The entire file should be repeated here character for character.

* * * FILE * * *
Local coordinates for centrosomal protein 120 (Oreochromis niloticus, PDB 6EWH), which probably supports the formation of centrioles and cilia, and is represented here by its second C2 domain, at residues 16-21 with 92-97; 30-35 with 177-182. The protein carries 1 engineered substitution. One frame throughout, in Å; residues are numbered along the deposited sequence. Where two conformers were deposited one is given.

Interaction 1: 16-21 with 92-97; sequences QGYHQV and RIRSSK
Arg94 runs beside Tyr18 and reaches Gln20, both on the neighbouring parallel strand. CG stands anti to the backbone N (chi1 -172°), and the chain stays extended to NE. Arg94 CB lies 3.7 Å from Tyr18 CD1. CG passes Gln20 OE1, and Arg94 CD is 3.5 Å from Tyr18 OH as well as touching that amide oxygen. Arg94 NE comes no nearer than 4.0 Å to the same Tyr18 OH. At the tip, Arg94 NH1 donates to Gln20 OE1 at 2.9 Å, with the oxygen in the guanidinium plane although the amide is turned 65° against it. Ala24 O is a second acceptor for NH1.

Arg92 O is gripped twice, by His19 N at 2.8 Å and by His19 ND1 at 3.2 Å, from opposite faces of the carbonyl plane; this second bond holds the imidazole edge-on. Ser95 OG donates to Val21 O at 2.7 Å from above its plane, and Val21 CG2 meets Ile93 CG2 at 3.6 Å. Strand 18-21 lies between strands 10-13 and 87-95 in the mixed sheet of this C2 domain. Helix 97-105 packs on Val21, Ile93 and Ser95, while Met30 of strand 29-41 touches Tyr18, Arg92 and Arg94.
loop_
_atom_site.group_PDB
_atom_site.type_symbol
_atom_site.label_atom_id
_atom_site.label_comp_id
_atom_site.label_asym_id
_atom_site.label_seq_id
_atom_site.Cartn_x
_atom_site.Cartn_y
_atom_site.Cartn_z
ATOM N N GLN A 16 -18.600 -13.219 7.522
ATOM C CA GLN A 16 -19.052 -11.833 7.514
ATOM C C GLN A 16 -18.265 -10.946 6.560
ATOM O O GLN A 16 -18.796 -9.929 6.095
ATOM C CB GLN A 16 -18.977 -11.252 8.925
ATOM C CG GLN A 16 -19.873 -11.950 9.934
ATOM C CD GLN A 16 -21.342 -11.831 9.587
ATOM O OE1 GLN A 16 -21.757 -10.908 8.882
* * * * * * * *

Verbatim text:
Local coordinates for centrosomal protein 120 (Oreochromis niloticus, PDB 6EWH), which probably supports the formation of centrioles and cilia, and is represented here by its second C2 domain, at residues 16-21 with 92-97; 30-35 with 177-182. The protein carries 1 engineered substitution. One frame throughout, in Å; residues are numbered along the deposited sequence. Where two conformers were deposited one is given.

Interaction 1: 16-21 with 92-97; sequences QGYHQV and RIRSSK
Arg94 runs beside Tyr18 and reaches Gln20, both on the neighbouring parallel strand. CG stands anti to the backbone N (chi1 -172°), and the chain stays extended to NE. Arg94 CB lies 3.7 Å from Tyr18 CD1. CG passes Gln20 OE1, and Arg94 CD is 3.5 Å from Tyr18 OH as well as touching that amide oxygen. Arg94 NE comes no nearer than 4.0 Å to the same Tyr18 OH. At the tip, Arg94 NH1 donates to Gln20 OE1 at 2.9 Å, with the oxygen in the guanidinium plane although the amide is turned 65° against it. Ala24 O is a second acceptor for NH1.

Arg92 O is gripped twice, by His19 N at 2.8 Å and by His19 ND1 at 3.2 Å, from opposite faces of the carbonyl plane; this second bond holds the imidazole edge-on. Ser95 OG donates to Val21 O at 2.7 Å from above its plane, and Val21 CG2 meets Ile93 CG2 at 3.6 Å. Strand 18-21 lies between strands 10-13 and 87-95 in the mixed sheet of this C2 domain. Helix 97-105 packs on Val21, Ile93 and Ser95, while Met30 of strand 29-41 touches Tyr18, Arg92 and Arg94.
loop_
_atom_site.group_PDB
_atom_site.type_symbol
_atom_site.label_atom_id
_atom_site.label_comp_id
_atom_site.label_asym_id
_atom_site.label_seq_id
_atom_site.Cartn_x
_atom_site.Cartn_y
_atom_site.Cartn_z
ATOM N N GLN A 16 -18.600 -13.219 7.522
ATOM C CA GLN A 16 -19.052 -11.833 7.514
ATOM C C GLN A 16 -18.265 -10.946 6.560
ATOM O O GLN A 16 -18.796 -9.929 6.095
ATOM C CB GLN A 16 -18.977 -11.252 8.925
ATOM C CG GLN A 16 -19.873 -11.950 9.934
ATOM C CD GLN A 16 -21.342 -11.831 9.587
ATOM O OE1 GLN A 16 -21.757 -10.908 8.882